xuu @txt.sour.is

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(#hn4w24q) (cont.)

Just to give some context on some of the components around the code structure.. I wrote this up around an earlier version of aggregate code. This generic bit simplifies things by removing the need of the Crud functions for each aggregate.

Domain Objects

A domain object can be used as an aggregate by adding the event.AggregateRoot struct and finish implementing event.Aggregate. The AggregateRoot implements logic for adding events after they are either Raised by a command or Appended by the eventstore Load or service ApplyFn methods. It also tracks the uncommitted events that are saved using the eventstore Save method.

type User struct {
  Identity string ```json:"identity"`

  CreatedAt time.Time

  event.AggregateRoot
}

// StreamID for the aggregate when stored or loaded from ES.
func (a *User) StreamID() string {
	return "user-" + a.Identity
}
// ApplyEvent to the aggregate state.
func (a *User) ApplyEvent(lis ...event.Event) {
	for _, e := range lis {
		switch e := e.(type) {
		case *UserCreated:
			a.Identity = e.Identity
			a.CreatedAt = e.EventMeta().CreatedDate
        /* ... */
		}
	}
}

Events

Events are applied to the aggregate. They are defined by adding the event.Meta and implementing the getter/setters for event.Event

type UserCreated struct {
	eventMeta event.Meta

	Identity string
}

func (c *UserCreated) EventMeta() (m event.Meta) {
	if c != nil {
		m = c.eventMeta
	}
	return m
}
func (c *UserCreated) SetEventMeta(m event.Meta) {
	if c != nil {
		c.eventMeta = m
	}
}

Reading Events from EventStore

With a domain object that implements the event.Aggregate the event store client can load events and apply them using the Load(ctx, agg) method.

// GetUser populates an user from event store.
func (rw *User) GetUser(ctx context.Context, userID string) (*domain.User, error) {
	user := &domain.User{Identity: userID}

	err := rw.es.Load(ctx, user)
	if err != nil {
		if err != nil {
			if errors.Is(err, eventstore.ErrStreamNotFound) {
				return user, ErrNotFound
			}
			return user, err
		}
		return nil, err
	}
	return user, err
}

OnX Commands

An OnX command will validate the state of the domain object can have the command performed on it. If it can be applied it raises the event using event.Raise() Otherwise it returns an error.

// OnCreate raises an UserCreated event to create the user.
// Note: The handler will check that the user does not already exsist.
func (a *User) OnCreate(identity string) error {
    event.Raise(a, &UserCreated{Identity: identity})
    return nil
}

// OnScored will attempt to score a task.
// If the task is not in a Created state it will fail.
func (a *Task) OnScored(taskID string, score int64, attributes Attributes) error {
	if a.State != TaskStateCreated {
		return fmt.Errorf("task expected created, got %s", a.State)
	}
	event.Raise(a, &TaskScored{TaskID: taskID, Attributes: attributes, Score: score})
	return nil
}

Crud Operations for OnX Commands

The following functions in the aggregate service can be used to perform creation and updating of aggregates. The Update function will ensure the aggregate exists, where the Create is intended for non-existent aggregates. These can probably be combined into one function.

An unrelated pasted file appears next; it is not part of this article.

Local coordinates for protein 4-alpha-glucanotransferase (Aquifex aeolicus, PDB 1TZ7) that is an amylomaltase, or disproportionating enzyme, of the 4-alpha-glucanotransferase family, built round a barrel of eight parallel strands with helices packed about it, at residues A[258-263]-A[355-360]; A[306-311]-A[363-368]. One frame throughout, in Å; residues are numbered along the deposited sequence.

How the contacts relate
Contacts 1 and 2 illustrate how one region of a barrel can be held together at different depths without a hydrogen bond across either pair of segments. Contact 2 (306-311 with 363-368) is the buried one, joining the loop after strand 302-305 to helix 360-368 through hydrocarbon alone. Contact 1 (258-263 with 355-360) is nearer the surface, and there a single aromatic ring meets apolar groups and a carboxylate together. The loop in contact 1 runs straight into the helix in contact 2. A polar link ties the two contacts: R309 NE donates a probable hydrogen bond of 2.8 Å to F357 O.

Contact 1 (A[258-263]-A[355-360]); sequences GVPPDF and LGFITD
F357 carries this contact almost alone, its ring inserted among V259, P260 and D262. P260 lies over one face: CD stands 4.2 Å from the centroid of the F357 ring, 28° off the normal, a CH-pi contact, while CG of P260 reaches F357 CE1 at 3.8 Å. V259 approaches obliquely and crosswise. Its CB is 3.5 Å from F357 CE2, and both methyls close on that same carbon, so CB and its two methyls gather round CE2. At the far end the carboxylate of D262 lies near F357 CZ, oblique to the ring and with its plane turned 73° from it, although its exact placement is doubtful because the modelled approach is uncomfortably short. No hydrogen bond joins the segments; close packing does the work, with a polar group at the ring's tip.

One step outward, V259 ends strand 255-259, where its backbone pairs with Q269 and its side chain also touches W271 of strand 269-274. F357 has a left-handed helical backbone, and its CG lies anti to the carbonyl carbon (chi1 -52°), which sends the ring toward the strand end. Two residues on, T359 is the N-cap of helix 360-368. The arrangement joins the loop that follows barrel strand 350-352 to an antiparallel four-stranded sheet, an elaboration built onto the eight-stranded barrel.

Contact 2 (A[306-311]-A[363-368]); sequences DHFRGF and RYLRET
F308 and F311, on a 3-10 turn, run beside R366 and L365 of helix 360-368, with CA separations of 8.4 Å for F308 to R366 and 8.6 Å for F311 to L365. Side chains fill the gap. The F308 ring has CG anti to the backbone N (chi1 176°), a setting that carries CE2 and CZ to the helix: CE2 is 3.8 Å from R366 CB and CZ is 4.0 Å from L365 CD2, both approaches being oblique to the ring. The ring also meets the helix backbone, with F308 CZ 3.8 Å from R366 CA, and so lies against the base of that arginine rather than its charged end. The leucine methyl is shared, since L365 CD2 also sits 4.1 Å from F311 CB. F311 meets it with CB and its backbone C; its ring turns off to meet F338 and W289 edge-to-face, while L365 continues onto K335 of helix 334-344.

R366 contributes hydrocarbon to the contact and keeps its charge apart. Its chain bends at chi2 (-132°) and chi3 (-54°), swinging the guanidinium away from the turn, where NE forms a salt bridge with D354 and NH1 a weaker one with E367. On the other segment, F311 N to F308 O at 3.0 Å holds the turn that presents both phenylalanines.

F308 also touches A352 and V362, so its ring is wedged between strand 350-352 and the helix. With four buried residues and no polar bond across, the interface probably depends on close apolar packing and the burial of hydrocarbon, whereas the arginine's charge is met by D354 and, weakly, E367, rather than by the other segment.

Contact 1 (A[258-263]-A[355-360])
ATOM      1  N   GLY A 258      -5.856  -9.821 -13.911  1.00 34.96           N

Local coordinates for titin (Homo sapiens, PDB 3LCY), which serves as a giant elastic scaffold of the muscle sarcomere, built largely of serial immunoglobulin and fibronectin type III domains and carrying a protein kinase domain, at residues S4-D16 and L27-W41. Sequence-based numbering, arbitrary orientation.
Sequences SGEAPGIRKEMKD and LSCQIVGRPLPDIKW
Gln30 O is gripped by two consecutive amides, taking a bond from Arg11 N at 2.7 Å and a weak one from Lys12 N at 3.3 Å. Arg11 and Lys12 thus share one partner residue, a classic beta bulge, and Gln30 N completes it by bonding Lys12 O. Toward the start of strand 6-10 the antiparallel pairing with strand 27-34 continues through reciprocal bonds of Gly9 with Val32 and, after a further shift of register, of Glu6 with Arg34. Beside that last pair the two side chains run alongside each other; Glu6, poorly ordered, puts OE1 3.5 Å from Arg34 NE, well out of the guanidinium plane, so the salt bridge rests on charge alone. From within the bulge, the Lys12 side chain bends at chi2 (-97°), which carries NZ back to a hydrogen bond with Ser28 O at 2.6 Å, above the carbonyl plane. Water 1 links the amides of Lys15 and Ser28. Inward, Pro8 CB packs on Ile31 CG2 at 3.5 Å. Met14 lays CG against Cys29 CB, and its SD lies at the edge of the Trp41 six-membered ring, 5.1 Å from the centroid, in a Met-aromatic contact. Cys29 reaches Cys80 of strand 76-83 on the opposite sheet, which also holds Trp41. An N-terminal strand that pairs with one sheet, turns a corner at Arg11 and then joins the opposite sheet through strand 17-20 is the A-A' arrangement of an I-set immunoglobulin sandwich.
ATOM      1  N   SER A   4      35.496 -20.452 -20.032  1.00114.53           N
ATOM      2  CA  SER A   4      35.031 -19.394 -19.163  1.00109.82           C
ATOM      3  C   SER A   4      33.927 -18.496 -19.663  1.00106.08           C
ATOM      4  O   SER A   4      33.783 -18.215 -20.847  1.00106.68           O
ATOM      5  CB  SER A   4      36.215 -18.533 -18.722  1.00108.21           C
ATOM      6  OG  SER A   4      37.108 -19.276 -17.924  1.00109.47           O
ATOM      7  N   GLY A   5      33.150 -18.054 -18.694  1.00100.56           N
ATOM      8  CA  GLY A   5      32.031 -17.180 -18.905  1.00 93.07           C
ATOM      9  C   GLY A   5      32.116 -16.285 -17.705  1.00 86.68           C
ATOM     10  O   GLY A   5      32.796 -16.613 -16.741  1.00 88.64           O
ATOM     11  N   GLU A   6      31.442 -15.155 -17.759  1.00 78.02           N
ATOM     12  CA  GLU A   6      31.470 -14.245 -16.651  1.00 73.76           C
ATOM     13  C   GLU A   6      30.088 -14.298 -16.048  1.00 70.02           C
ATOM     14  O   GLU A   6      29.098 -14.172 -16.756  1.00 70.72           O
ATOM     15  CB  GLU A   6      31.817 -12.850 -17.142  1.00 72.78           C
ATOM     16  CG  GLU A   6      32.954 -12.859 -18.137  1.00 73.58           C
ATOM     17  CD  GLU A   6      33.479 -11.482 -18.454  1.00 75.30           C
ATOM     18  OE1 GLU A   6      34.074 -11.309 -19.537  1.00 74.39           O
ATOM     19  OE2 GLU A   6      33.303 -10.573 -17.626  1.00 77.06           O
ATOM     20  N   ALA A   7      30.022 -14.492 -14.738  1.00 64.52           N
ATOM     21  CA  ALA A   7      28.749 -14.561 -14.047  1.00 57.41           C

// Create is used when the stream does not yet exist.
func (rw *User) Create(
  ctx context.Context,
  identity string,
  fn func(*domain.User) error,
) (*domain.User, error) {
	session, err := rw.GetUser(ctx, identity)
	if err != nil && !errors.Is(err, ErrNotFound) {
		return nil, err
	}

	if err = fn(session); err != nil {
		return nil, err
	}

	_, err = rw.es.Save(ctx, session)

	return session, err
}

// Update is used when the stream already exists.
func (rw *User) Update(
  ctx context.Context,
  identity string,
  fn func(*domain.User) error,
) (*domain.User, error) {
	session, err := rw.GetUser(ctx, identity)
	if err != nil {
		return nil, err
	}

	if err = fn(session); err != nil {
		return nil, err
	}

	_, err = rw.es.Save(ctx, session)
	return session, err
}

#onjam6q

(#fuhaoaa) Progress! so i have moved into working on aggregates. Which are a grouping of events that replayed on an object set the current state of the object. I came up with this little bit of generic wonder.

type PA[T any] interface {
	event.Aggregate
	*T
}

// Create uses fn to create a new aggregate and store in db.
func Create[A any, T PA[A]](ctx context.Context, es *EventStore, streamID string, fn func(context.Context, T) error) (agg T, err error) {
	ctx, span := logz.Span(ctx)
	defer span.End()

	agg = new(A)
	agg.SetStreamID(streamID)

	if err = es.Load(ctx, agg); err != nil {
		return
	}

	if err = event.NotExists(agg); err != nil {
		return
	}

	if err = fn(ctx, agg); err != nil {
		return
	}

	var i uint64
	if i, err = es.Save(ctx, agg); err != nil {
		return
	}

	span.AddEvent(fmt.Sprint("wrote events = ", i))

	return
}

fig. 1

This lets me do something like this:

a, err := es.Create(ctx, r.es, streamID, func(ctx context.Context, agg *domain.SaltyUser) error {
		return agg.OnUserRegister(nick, key)
})

fig. 2

I can tell the function the type being modified and returned using the function argument that is passed in. pretty cray cray.


#hn4w24q

(#bqxlviq) With respect to logging.. oh man.. it really depends on the environment you are working in.. development? log everything! and use a jeager open trace for the super gnarly places. So you can see whats going on while building. But, for production? metrics are king. I don’t want to sift through thousands of lines but have a measure that can tell me the health of the service.


#q553aaa